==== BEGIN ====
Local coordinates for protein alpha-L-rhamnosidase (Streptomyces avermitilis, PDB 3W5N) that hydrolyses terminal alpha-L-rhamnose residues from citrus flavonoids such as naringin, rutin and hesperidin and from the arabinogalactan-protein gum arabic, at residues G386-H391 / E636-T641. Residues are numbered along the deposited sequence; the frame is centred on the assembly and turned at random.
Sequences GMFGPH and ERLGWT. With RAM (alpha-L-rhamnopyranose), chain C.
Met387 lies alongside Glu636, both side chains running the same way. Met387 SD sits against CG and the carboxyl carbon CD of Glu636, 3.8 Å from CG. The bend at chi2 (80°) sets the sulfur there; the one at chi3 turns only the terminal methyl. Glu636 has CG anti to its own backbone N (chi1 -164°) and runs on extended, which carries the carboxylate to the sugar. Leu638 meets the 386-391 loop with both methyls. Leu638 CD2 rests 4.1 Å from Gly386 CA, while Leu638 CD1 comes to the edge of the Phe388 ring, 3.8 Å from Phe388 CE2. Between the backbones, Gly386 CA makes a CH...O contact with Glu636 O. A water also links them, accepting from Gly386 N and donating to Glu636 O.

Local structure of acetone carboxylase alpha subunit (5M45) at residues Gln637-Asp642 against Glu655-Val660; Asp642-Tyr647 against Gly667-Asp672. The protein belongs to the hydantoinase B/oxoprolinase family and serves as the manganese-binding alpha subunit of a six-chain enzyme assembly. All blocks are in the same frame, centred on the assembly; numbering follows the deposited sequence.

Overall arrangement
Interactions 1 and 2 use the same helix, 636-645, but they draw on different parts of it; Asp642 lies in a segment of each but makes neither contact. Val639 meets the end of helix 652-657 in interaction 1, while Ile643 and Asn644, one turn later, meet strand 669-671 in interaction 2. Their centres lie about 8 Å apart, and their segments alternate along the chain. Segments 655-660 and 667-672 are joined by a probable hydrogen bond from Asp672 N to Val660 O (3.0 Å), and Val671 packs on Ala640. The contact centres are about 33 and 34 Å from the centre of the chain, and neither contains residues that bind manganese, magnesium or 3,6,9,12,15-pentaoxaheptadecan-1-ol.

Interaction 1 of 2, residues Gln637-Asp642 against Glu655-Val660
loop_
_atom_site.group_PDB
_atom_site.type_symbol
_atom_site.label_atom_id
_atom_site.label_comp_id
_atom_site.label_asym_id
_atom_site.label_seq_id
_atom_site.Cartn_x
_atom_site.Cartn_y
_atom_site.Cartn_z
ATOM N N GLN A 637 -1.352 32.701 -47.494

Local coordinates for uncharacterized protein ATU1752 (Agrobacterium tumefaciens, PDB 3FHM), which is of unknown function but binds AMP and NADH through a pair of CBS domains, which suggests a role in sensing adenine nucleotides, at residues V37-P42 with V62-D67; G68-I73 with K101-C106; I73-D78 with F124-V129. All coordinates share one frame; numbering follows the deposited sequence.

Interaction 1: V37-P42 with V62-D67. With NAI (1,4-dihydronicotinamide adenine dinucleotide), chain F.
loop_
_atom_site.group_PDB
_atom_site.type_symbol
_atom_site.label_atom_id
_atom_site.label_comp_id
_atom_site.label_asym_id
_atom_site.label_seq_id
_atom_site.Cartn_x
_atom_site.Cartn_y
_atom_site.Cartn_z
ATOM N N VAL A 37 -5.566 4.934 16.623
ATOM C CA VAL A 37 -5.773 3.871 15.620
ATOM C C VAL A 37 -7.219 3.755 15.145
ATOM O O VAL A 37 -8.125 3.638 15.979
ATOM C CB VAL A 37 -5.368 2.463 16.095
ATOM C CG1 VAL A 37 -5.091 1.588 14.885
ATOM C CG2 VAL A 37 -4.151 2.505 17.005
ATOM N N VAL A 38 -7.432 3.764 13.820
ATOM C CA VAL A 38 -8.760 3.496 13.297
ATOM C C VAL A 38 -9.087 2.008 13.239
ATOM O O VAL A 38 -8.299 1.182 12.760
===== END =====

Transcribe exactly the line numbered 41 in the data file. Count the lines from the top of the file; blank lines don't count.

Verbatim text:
ATOM O O VAL A 38 -8.299 1.182 12.760